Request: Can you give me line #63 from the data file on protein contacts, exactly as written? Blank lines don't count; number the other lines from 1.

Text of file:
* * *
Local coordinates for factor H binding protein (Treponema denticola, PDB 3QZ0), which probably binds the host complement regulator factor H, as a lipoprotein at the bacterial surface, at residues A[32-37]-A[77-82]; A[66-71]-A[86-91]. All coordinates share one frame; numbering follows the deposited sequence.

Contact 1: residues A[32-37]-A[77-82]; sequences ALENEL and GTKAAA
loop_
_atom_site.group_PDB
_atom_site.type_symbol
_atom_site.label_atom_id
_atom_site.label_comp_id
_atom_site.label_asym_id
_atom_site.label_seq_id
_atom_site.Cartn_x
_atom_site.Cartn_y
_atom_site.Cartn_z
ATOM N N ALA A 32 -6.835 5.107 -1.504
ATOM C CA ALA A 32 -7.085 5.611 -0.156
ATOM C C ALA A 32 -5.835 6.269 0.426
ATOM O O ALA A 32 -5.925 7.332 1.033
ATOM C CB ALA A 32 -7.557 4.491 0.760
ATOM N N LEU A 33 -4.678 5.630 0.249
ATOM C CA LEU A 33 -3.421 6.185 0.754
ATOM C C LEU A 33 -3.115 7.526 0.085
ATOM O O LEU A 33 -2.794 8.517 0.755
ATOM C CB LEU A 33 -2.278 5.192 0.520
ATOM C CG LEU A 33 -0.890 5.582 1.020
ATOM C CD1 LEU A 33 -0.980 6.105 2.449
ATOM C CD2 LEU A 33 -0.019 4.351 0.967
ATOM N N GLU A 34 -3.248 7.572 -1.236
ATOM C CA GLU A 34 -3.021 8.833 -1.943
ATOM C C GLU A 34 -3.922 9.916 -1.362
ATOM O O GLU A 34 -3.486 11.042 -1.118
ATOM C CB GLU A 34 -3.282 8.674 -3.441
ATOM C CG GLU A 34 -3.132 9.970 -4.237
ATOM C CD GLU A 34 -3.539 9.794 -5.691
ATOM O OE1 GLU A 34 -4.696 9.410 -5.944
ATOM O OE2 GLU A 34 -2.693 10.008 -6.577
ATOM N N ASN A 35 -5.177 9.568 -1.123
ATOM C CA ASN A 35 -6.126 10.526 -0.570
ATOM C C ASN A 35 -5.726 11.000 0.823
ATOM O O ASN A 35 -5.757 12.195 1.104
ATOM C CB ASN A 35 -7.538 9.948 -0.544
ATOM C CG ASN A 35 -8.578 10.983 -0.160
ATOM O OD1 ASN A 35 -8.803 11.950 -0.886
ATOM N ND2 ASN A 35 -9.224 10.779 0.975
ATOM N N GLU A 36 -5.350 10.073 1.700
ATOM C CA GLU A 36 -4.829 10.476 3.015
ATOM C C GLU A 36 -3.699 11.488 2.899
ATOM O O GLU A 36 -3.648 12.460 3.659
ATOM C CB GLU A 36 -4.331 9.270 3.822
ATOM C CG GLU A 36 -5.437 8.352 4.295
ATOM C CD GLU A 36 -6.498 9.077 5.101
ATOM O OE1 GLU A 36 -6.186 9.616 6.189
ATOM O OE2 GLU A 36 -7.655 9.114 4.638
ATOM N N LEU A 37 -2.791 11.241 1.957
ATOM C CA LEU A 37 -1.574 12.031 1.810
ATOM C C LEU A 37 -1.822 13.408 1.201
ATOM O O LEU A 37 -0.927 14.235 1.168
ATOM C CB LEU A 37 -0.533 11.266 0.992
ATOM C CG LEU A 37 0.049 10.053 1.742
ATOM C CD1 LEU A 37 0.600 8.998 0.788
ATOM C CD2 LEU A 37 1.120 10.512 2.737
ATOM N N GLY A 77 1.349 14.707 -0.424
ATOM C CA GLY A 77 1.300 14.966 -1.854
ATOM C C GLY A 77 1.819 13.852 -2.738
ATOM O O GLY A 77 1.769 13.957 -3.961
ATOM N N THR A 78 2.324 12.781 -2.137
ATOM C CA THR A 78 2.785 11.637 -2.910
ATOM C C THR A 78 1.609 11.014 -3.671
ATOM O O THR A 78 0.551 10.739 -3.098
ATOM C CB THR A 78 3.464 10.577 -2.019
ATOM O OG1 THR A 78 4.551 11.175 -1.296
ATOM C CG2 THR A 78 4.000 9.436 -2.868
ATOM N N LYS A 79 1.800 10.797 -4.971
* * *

ATOM O O GLY A 77 1.769 13.957 -3.961